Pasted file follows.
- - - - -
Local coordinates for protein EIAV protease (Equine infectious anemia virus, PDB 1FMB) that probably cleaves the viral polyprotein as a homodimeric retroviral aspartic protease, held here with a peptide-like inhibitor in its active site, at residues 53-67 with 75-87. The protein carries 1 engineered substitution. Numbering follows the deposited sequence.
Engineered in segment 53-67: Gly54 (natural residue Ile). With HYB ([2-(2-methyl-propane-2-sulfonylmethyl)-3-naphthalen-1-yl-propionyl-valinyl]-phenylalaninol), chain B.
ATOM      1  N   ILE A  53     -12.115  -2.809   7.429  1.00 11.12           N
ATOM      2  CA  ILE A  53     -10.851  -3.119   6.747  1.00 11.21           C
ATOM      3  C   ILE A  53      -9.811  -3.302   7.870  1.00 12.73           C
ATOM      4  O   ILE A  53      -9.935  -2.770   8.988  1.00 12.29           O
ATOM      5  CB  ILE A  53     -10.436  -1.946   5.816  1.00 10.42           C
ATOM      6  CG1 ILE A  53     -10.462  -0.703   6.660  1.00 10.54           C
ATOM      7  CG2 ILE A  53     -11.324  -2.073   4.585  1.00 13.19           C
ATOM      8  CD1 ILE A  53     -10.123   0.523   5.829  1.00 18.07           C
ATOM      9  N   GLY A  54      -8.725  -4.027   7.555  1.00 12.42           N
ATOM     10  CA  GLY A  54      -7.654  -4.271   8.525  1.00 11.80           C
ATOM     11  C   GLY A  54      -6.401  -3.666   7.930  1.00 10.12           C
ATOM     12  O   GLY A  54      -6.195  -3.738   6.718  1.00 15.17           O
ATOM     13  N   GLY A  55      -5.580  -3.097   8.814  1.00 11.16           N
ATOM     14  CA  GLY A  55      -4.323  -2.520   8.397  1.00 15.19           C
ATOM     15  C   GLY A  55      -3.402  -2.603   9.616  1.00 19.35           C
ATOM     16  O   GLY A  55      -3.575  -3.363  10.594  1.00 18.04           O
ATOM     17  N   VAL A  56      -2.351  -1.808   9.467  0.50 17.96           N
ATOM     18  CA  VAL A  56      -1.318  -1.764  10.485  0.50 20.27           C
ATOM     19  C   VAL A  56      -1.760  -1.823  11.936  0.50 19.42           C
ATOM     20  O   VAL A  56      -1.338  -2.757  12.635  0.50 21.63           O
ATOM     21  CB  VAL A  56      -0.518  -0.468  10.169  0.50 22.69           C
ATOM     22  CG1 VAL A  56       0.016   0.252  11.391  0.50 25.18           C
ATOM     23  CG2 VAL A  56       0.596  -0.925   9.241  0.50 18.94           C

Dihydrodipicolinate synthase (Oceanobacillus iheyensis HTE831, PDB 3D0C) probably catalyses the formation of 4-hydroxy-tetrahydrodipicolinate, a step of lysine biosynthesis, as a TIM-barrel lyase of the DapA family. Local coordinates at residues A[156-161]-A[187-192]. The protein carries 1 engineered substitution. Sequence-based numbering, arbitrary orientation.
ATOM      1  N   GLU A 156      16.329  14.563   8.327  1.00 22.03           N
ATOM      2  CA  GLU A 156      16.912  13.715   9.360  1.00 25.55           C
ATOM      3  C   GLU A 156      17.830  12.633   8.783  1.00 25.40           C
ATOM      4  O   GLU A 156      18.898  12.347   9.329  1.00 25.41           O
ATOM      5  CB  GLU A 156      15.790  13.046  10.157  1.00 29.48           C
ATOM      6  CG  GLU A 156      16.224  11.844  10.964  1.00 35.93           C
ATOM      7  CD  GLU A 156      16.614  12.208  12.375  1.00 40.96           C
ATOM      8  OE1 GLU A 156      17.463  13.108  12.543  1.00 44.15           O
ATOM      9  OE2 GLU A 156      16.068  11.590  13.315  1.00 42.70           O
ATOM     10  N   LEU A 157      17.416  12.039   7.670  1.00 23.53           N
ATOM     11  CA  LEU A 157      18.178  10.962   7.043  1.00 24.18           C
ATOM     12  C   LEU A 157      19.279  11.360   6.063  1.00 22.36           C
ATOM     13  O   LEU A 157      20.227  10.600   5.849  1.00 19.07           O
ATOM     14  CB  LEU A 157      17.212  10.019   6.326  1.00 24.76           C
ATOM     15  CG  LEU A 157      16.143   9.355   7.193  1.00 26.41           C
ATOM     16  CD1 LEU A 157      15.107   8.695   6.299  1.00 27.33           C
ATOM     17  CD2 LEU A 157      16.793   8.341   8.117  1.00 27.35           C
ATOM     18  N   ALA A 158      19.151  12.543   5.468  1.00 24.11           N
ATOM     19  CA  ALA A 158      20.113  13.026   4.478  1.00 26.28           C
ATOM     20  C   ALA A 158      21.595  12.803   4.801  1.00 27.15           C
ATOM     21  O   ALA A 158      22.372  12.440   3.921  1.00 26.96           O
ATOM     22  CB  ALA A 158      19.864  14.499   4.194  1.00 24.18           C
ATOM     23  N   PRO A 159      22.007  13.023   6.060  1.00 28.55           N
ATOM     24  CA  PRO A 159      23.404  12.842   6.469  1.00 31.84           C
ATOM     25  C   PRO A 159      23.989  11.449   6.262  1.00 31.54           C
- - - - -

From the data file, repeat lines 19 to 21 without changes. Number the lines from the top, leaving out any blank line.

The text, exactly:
ATOM     17  N   VAL A  56      -2.351  -1.808   9.467  0.50 17.96           N
ATOM     18  CA  VAL A  56      -1.318  -1.764  10.485  0.50 20.27           C
ATOM     19  C   VAL A  56      -1.760  -1.823  11.936  0.50 19.42           C